Thursday, November 24 2022


OTTAWA –
RCMP anti-corruption investigators say they are investigating possible shady practices of several Canadian companies operating in parts of Africa, Eastern Europe and South America.

Companies involved in mining, infrastructure, aviation, railways, engineering and technology are susceptible to corruption, such as paying a bribe to secure a contract, according to the Mounted police force sensitive and international investigations section.

“These are all areas that are at risk,” said Staff Sgt. Stéphanie Rousseau, interim agent in charge of the section’s foreign anti-corruption team.

The team is tasked with investigating possible wrongdoing in violation of Canada’s Corruption of Foreign Public Officials Act, which allows the RCMP to charge individuals or companies in substantially related cases. with Canada.

Rousseau hopes that Canadian companies are increasingly aware of the consequences of illegal behavior abroad.

“And we are making it known that this is no way of doing business,” she said in a recent interview, along with other members of the team.

The mounted police have another important message for Canadian businesses: If they detect any wrongdoing in their operations, report it to the RCMP.

Businesses now have an added incentive to do so, according to mounted police.

Federal legislation passed in 2018 gave prosecutors a tool, known as a redress agreement, to deal with a range of corporate economic crimes.

The idea is to hold organizations accountable for wrongdoing while avoiding some of the consequences of a criminal conviction for employees, shareholders and others who have done nothing wrong.

Society should accept responsibility for wrongdoing, pay a financial penalty, put in place compliance measures to prevent recurrence, and provide reparations to victims.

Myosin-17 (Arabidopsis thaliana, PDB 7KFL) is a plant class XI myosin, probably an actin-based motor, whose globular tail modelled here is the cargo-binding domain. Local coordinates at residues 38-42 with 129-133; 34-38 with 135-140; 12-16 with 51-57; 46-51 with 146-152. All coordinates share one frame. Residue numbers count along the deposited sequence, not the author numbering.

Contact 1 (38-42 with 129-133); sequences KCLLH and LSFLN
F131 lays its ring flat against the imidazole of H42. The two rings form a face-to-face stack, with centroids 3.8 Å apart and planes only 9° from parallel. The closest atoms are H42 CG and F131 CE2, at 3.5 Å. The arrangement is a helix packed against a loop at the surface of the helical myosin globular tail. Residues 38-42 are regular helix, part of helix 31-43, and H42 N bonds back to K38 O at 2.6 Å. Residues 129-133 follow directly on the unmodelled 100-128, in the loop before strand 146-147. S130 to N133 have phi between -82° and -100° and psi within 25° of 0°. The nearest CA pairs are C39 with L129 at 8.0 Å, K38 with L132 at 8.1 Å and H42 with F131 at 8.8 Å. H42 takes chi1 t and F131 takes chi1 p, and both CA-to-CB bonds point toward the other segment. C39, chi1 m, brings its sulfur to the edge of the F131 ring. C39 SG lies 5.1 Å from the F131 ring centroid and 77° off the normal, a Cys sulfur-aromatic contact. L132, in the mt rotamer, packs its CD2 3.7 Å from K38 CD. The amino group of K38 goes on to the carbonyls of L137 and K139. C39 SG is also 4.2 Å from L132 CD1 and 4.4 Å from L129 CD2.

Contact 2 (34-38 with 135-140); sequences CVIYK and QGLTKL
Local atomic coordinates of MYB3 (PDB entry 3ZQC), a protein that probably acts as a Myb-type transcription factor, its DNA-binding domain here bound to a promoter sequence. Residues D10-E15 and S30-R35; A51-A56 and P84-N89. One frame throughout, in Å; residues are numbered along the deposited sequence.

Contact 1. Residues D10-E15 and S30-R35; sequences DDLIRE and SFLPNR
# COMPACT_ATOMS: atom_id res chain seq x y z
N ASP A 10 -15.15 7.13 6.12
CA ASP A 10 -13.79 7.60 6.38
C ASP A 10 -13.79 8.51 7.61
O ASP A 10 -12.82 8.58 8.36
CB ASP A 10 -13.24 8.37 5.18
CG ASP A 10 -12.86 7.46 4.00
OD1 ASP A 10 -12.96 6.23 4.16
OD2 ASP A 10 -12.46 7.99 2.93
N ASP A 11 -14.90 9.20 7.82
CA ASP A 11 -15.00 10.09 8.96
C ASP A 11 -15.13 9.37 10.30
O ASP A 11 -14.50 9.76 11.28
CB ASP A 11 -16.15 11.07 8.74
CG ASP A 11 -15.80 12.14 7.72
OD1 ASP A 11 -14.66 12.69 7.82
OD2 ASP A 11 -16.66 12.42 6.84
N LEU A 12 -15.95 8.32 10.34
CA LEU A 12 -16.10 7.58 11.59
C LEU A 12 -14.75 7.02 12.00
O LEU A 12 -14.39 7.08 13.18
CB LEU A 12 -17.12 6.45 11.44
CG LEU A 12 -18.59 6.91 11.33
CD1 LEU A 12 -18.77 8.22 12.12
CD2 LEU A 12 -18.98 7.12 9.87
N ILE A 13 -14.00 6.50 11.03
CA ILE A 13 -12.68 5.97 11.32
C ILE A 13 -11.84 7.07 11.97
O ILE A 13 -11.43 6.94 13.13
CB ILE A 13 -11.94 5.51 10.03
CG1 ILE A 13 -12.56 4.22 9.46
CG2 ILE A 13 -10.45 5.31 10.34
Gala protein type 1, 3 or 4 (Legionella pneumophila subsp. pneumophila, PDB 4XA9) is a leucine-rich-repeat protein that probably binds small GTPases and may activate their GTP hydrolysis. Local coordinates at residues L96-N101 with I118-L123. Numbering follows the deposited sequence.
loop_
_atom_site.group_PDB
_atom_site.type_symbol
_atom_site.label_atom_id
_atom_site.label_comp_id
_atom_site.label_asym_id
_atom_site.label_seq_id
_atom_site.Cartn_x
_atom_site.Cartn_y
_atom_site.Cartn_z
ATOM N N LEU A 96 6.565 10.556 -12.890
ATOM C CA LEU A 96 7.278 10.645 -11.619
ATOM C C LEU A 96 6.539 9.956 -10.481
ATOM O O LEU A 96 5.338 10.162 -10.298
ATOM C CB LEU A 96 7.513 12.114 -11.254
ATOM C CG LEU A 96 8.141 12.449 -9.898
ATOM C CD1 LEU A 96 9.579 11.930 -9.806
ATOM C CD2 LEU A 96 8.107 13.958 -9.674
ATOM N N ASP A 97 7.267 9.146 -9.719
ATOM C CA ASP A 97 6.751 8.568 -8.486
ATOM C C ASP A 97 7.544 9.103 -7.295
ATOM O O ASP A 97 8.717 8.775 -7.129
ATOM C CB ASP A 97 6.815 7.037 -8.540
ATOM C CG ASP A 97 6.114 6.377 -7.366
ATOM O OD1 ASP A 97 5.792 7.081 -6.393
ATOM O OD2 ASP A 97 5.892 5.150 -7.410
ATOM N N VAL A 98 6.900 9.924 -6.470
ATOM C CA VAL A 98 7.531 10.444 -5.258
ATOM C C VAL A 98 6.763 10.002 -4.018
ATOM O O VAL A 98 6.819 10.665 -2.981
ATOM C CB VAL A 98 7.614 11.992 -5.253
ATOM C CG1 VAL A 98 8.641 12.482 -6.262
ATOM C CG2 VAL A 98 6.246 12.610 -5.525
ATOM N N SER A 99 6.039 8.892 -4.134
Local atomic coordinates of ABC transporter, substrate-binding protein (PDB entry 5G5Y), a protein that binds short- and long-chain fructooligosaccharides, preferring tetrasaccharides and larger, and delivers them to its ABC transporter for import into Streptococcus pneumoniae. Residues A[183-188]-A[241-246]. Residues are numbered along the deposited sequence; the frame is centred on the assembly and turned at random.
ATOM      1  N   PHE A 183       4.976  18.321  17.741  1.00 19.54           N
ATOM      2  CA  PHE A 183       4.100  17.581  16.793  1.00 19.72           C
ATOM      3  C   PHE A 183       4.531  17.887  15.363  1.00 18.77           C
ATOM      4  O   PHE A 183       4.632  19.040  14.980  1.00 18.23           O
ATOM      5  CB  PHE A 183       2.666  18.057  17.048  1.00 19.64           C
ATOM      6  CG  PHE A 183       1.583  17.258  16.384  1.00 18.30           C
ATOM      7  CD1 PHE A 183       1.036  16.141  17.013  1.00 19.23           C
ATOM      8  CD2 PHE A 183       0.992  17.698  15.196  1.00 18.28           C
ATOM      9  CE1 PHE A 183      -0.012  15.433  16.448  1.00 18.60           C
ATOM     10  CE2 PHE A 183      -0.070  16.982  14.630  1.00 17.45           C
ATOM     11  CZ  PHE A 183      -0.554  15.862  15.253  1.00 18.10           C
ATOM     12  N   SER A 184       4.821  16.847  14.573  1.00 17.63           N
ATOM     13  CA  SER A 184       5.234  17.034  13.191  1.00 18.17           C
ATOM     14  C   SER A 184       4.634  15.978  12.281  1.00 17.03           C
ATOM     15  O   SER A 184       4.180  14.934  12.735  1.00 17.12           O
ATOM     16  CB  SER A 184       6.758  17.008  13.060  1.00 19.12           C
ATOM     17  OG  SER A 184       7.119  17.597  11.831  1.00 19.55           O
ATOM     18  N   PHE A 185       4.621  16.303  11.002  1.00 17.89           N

A judge will also need to be satisfied that the agreement is in the public interest and that the terms are just, reasonable and proportionate. If the judge approved the deal, the criminal prosecution would be suspended.

Redress agreements, also known as deferred prosecution agreements, became a big news in 2019 after Montreal-based engineering firm SNC-Lavalin lobbied for such an agreement amid accusations of bribery and corruption. Libya-related business fraud – sparking political storm in Ottawa.

Despite this, the prospect of avoiding prosecution has prompted some Canadian companies to come forward, according to the RCMP, although the force does not provide numbers.

“With the advent of the remediation agreement regime in 2018, we have seen companies start to self-disclose, and we see it every year,” Rousseau said. “So we want to encourage that. “

Before the law, there was no benefit for companies to go to the police when questionable activity was brought to the attention of executives, said the RCMP Sgt. Matthieu Boulanger, anti-corruption investigator.

“And it was more of a ‘Well, we’re going to sit on it and if it’s not reported, isn’t investigated, then, you know, it’s one less thing to deal with. . ”

Now, Boulanger said, a company could inform the RCMP about a shady email involving the company or that an overseas agent suddenly receives higher commissions for no legitimate reason.

“Sometimes, after the investigation is over, we might go back to the company and say, ‘We don’t see crime here. So thank you for reporting and be on your way, ”he said.

Other times there might be more allegations. Ultimately, it would be up to prosecutors to decide whether a remedy agreement is warranted.

Self-report can help businesses that get caught up in wrongdoing overseas, but it can also make life easier for mounted police, as overseas corruption investigations can be complicated and time consuming. .

“These are complex cases,” Boulanger said. “So for us it is not uncommon to investigate a certain case for three years.”

In some parts of the world, RCMP officers have difficulty obtaining the necessary documentation from foreign officers, or there could ultimately be a lot of information to review.

“We are talking about terabytes of data that we have to go through to analyze and select what is relevant,” Rousseau said. “It can be a little frustrating at times, but it is necessary. “

This report by The Canadian Press was first published on January 8, 2022.

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